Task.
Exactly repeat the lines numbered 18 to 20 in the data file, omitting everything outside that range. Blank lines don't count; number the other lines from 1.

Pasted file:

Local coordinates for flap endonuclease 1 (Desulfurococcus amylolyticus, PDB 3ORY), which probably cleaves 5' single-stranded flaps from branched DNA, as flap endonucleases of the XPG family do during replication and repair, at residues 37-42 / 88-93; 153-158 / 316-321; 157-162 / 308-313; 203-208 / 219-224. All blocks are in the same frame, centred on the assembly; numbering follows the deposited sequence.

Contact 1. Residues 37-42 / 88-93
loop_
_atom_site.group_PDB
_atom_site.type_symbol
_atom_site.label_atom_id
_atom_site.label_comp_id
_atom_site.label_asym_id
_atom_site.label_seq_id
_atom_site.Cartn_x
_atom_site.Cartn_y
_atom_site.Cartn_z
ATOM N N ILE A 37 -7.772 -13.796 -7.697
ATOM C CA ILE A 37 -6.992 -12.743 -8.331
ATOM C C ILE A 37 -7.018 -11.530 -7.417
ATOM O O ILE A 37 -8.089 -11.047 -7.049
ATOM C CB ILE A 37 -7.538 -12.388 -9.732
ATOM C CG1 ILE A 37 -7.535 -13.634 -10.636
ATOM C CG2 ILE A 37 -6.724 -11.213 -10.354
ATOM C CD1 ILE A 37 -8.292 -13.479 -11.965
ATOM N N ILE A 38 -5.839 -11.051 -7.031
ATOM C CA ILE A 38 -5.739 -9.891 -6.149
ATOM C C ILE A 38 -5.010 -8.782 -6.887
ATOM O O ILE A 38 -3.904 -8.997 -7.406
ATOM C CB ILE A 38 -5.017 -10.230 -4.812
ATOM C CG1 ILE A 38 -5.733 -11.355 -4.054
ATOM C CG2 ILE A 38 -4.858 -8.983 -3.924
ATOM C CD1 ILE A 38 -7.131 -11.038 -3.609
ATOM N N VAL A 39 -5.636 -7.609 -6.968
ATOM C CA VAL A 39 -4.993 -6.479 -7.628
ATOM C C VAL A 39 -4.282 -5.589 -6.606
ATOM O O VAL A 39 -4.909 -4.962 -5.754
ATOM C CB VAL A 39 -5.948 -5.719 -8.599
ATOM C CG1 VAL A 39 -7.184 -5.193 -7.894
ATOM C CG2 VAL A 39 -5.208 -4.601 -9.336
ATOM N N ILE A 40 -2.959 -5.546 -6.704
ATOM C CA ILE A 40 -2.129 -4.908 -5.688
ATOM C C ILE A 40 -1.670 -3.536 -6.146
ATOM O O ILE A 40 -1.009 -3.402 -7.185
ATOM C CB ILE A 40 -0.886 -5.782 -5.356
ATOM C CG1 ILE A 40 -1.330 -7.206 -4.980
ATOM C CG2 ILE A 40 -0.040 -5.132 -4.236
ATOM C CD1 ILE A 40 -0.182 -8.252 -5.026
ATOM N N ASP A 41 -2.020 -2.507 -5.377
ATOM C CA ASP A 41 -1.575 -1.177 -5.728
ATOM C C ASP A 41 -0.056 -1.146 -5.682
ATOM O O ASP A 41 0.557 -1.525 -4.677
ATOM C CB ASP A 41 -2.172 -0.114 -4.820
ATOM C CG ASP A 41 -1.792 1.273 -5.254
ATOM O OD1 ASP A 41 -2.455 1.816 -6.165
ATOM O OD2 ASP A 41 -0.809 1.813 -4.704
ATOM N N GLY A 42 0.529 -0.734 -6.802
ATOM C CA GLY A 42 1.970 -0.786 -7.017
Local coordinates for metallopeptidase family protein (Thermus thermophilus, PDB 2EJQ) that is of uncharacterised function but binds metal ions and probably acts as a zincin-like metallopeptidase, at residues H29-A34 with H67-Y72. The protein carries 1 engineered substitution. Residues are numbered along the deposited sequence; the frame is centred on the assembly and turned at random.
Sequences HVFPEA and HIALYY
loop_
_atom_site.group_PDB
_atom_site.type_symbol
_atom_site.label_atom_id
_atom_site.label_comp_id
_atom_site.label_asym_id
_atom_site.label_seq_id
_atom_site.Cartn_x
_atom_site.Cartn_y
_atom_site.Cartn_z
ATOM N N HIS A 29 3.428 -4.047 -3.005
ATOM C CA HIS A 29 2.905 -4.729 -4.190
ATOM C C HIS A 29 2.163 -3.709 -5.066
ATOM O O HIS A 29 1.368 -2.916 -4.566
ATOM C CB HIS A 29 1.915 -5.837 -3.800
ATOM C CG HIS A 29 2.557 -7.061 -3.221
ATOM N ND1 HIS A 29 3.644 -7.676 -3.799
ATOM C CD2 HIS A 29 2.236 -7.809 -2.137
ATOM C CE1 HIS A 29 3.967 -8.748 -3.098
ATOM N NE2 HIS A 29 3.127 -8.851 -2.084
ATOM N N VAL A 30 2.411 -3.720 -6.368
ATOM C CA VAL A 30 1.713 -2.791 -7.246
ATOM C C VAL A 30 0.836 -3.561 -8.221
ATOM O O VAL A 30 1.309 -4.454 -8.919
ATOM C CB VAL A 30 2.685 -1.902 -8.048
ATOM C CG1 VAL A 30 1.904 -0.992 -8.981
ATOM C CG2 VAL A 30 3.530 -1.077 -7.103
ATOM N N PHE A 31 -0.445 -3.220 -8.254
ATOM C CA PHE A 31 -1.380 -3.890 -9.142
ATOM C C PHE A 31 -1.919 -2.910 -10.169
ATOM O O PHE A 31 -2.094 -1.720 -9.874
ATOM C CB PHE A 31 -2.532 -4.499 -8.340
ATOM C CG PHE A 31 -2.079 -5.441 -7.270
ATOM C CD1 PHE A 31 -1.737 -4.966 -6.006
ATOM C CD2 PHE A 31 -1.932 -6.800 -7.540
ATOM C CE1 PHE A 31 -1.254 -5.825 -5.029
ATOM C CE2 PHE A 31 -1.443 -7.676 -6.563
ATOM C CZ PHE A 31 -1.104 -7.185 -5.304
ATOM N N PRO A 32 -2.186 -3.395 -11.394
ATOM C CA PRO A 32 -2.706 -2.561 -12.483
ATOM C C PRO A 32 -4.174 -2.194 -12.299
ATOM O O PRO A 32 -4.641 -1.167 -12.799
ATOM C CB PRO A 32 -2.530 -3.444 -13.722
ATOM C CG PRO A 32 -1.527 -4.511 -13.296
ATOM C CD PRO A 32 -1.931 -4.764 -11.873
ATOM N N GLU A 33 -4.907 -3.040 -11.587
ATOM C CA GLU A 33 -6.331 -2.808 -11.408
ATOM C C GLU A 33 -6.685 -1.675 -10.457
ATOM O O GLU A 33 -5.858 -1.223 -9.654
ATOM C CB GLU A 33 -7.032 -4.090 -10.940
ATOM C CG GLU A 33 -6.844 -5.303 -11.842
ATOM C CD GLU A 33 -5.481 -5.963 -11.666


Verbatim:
ATOM C CG1 ILE A 37 -7.535 -13.634 -10.636
ATOM C CG2 ILE A 37 -6.724 -11.213 -10.354
ATOM C CD1 ILE A 37 -8.292 -13.479 -11.965